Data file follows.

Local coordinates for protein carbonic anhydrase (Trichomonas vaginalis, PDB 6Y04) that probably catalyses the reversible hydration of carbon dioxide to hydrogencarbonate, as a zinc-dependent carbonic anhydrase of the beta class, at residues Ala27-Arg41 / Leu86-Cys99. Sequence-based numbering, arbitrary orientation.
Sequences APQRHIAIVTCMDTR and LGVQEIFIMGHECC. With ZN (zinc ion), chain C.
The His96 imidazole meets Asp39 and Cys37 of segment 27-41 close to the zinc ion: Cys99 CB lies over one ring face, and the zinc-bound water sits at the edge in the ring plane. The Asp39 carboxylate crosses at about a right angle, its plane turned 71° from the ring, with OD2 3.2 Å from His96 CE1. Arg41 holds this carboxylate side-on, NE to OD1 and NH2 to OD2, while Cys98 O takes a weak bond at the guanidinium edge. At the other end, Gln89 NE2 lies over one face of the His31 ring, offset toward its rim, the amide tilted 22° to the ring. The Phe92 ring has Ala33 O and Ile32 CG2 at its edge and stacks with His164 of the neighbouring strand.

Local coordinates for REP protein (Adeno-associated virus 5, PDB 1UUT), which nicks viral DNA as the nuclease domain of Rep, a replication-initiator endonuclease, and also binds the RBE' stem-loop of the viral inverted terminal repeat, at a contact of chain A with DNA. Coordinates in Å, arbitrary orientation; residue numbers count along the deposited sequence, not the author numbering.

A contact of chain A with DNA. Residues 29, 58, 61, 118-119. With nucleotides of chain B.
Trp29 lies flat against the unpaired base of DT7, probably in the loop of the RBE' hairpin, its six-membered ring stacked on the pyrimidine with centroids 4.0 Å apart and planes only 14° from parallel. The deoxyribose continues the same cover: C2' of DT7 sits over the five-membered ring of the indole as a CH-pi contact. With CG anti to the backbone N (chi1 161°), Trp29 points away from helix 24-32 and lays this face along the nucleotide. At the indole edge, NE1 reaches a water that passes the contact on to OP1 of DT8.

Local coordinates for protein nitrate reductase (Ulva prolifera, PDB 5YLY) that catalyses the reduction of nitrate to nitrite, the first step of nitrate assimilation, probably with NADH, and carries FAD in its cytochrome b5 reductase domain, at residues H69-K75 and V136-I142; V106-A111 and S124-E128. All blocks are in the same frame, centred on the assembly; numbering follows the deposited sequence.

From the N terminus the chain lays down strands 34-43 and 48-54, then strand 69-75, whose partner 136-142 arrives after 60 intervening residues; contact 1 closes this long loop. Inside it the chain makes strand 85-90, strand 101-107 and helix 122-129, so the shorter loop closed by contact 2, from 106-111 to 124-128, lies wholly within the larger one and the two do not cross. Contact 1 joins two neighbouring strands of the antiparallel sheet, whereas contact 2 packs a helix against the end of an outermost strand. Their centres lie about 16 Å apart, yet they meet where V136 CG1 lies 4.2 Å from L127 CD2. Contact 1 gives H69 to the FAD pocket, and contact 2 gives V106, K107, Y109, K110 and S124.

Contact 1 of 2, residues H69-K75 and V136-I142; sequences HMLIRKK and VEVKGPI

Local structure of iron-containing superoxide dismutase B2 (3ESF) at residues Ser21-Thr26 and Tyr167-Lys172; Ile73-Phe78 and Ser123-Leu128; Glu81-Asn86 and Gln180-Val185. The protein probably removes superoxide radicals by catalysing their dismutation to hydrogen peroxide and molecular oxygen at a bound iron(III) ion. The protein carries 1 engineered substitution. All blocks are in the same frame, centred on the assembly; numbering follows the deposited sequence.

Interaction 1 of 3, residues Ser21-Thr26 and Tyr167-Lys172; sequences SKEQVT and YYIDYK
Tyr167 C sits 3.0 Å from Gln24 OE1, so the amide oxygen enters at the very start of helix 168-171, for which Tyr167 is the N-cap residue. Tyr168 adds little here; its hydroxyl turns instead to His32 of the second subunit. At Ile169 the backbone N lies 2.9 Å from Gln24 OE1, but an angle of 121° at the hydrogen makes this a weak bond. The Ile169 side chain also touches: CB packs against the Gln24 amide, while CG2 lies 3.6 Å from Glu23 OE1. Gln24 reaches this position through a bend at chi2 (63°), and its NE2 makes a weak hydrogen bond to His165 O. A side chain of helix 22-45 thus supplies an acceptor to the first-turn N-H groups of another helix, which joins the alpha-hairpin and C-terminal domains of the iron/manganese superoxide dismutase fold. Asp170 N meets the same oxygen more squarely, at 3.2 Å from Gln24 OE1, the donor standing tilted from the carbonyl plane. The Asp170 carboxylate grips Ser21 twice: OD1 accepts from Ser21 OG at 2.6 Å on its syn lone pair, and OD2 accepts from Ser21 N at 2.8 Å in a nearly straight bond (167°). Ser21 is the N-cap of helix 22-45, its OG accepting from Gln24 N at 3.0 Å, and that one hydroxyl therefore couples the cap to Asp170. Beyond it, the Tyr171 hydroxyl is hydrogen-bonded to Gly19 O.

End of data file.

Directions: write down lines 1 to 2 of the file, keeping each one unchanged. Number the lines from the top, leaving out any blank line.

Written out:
Local coordinates for protein carbonic anhydrase (Trichomonas vaginalis, PDB 6Y04) that probably catalyses the reversible hydration of carbon dioxide to hydrogencarbonate, as a zinc-dependent carbonic anhydrase of the beta class, at residues Ala27-Arg41 / Leu86-Cys99. Sequence-based numbering, arbitrary orientation.
Sequences APQRHIAIVTCMDTR and LGVQEIFIMGHECC. With ZN (zinc ion), chain C.